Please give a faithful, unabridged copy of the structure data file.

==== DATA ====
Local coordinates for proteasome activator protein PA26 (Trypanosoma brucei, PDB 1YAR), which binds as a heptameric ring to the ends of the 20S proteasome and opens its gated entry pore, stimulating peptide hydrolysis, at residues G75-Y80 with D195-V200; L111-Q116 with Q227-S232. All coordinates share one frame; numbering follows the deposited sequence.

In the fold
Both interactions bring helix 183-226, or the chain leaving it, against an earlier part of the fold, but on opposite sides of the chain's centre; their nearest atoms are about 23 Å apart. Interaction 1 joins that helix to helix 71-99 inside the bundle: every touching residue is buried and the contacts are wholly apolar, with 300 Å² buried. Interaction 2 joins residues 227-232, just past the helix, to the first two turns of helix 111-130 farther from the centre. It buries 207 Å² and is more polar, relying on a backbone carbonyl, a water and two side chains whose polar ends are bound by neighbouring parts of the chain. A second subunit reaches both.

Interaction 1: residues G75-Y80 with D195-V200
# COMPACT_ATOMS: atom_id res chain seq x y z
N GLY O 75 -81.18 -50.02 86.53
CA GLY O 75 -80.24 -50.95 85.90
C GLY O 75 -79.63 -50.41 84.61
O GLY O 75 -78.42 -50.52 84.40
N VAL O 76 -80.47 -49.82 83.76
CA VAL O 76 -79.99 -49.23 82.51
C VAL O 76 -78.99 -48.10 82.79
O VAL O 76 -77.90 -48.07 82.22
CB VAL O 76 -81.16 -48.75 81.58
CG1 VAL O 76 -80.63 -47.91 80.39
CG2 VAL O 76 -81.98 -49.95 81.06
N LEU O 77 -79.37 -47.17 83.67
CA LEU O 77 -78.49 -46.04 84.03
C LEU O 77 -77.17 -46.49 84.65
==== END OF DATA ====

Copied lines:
Local coordinates for proteasome activator protein PA26 (Trypanosoma brucei, PDB 1YAR), which binds as a heptameric ring to the ends of the 20S proteasome and opens its gated entry pore, stimulating peptide hydrolysis, at residues G75-Y80 with D195-V200; L111-Q116 with Q227-S232. All coordinates share one frame; numbering follows the deposited sequence.

In the fold
Both interactions bring helix 183-226, or the chain leaving it, against an earlier part of the fold, but on opposite sides of the chain's centre; their nearest atoms are about 23 Å apart. Interaction 1 joins that helix to helix 71-99 inside the bundle: every touching residue is buried and the contacts are wholly apolar, with 300 Å² buried. Interaction 2 joins residues 227-232, just past the helix, to the first two turns of helix 111-130 farther from the centre. It buries 207 Å² and is more polar, relying on a backbone carbonyl, a water and two side chains whose polar ends are bound by neighbouring parts of the chain. A second subunit reaches both.

Interaction 1: residues G75-Y80 with D195-V200
# COMPACT_ATOMS: atom_id res chain seq x y z
N GLY O 75 -81.18 -50.02 86.53
CA GLY O 75 -80.24 -50.95 85.90
C GLY O 75 -79.63 -50.41 84.61
O GLY O 75 -78.42 -50.52 84.40
N VAL O 76 -80.47 -49.82 83.76
CA VAL O 76 -79.99 -49.23 82.51
C VAL O 76 -78.99 -48.10 82.79
O VAL O 76 -77.90 -48.07 82.22
CB VAL O 76 -81.16 -48.75 81.58
CG1 VAL O 76 -80.63 -47.91 80.39
CG2 VAL O 76 -81.98 -49.95 81.06
N LEU O 77 -79.37 -47.17 83.67
CA LEU O 77 -78.49 -46.04 84.03
C LEU O 77 -77.17 -46.49 84.65